During Apple's Q1 2013 conference call, when asked about the mix of iPhone 5 compared to the lower priced iPhone 4S and iPhone 4 still on the market, Apple CEO Tim Cook responded that not much had changed from last year's iPhone 4S mix relative to the iPhone 4 and iPhone 3G, then the discount options.
Apple is apparently quite strict when it comes to allowing carriers to offer the iPhone 5 as an LTE device, requiring carriers to allow Apple to independently test the quality of their LTE network. If the network is up to Apple’s standards, then they will enable LTE functionality on the iPhone 5. This test can mean that, as carriers across the world start rolling out their LTE networks, the iPhone 5 won’t be immediately useable as an LTE device.
If you're in the U.S. it's probably not so easy deciding which carrier is best for your iPad or iPad mini needs, AT&T, Verizon, or Sprint. Price is always a huge factor to consider when choosing a carrier, but coverage should be just as, if not more, important when making a decision. Since the iPad and iPad mini support LTE cellular technology, you're going to want to take a close look at which carriers offer the best LTE coverage in your area.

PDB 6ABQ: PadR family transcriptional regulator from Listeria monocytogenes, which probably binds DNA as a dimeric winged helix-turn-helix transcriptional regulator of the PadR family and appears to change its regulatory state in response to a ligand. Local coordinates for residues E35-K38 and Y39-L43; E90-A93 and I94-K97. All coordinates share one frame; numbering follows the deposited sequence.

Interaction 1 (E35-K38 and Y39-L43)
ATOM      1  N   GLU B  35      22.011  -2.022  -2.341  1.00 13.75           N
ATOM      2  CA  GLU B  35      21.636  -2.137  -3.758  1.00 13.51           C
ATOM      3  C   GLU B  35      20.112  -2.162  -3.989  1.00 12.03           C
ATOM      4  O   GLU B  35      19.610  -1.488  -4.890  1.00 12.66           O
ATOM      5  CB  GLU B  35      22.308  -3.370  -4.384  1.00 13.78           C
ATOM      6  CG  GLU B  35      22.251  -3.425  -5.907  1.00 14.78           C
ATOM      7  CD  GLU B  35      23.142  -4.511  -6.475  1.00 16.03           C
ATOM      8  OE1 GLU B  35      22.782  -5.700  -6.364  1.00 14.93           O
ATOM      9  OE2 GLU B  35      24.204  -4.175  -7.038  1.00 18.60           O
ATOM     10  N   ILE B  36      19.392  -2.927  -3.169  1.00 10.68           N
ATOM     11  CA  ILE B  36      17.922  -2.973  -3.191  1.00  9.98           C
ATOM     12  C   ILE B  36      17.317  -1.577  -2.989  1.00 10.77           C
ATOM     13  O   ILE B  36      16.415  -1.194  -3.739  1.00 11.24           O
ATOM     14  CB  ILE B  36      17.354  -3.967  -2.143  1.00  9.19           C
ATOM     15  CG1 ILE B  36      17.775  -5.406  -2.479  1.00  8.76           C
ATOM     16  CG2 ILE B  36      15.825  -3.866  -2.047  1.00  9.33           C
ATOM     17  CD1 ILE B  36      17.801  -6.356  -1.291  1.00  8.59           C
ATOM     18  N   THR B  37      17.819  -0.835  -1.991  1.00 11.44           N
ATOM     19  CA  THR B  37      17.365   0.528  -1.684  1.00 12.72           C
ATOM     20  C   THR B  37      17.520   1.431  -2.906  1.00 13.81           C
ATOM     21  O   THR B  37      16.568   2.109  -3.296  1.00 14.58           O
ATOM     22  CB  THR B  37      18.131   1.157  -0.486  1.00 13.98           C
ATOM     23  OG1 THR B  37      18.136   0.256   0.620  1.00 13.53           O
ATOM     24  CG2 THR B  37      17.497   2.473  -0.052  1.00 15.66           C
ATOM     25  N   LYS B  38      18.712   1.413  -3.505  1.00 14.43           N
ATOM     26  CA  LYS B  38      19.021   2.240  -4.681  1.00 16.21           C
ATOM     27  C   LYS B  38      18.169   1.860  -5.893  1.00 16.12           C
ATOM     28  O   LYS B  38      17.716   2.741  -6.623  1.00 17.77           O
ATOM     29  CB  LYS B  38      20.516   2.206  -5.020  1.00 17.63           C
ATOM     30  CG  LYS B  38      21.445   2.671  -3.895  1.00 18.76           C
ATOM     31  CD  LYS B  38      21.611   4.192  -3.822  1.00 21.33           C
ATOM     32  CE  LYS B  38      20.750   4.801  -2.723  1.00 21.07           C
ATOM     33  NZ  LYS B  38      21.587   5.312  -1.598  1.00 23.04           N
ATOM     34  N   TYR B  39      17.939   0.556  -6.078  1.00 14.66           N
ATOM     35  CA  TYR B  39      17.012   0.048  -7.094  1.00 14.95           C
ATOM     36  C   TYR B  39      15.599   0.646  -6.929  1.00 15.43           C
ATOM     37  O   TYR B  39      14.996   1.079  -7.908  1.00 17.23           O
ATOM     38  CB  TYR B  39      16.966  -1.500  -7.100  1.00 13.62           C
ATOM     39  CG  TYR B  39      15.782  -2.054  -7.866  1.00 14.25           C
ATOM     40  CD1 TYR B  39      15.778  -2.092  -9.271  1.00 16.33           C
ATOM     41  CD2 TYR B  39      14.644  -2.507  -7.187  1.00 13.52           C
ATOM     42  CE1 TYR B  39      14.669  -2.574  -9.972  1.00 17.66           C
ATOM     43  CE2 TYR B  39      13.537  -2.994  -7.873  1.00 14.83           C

If a carrier, like AT&T, wants to improve profitability on iPhone sales, it has to do so by reducing the subsidy. The only way to reduce the subsidy is to get Apple to drop its pricing, or to sell at a higher contract price
Yesterday, on Wall Street, we saw something rare. An Apple analyst downgraded the stock from a “buy” to “neutral” rating. Most analysts who cover Apple are incredibly bullish. So it’s interesting to think about why this analyst, Walter Piecyk from BTIG Research, disagrees.
I haven’t seen his research report with my own eyes, so I’m relying on the good reporting done by AllThingsD here. The crux of the downgrade reasoning seems to come down to subsidies.
According to a report by Fierce Wireless, U.S. Cellular apparently turned down the opportunity to carry Apple's new iPhone 4S:
U.S. Cellular turned down Apple's (NASDAQ:AAPL) iPhone because it did not make sense for the company economically, CEO Mary Dillon said on the company's third-quarter earnings conference call. Dillon said that the carrier had the opportunity to sell the iPhone but that Apple's "terms were unacceptable from a risk and profitability standpoint."
Looks like the CDMA variant of Apple's iPhone might eventually make its way to carriers in China, Korea, and Japan. According to the not always reliable Digitimes, Apple suppliers currently expect around 7 million CDMA iPhones to be sold in the first quarter of 2011. That's a lot of iPhones, no matter how you look at it.
iPhone has tiny market shall, monumental profit share according to Canaccord Genuity and IDC, and pretty much everyone else who's ever mentioned it. TiPb's been pointing this out for a long time of course, but boy does the above graphic make it visually apparent just what the difference is.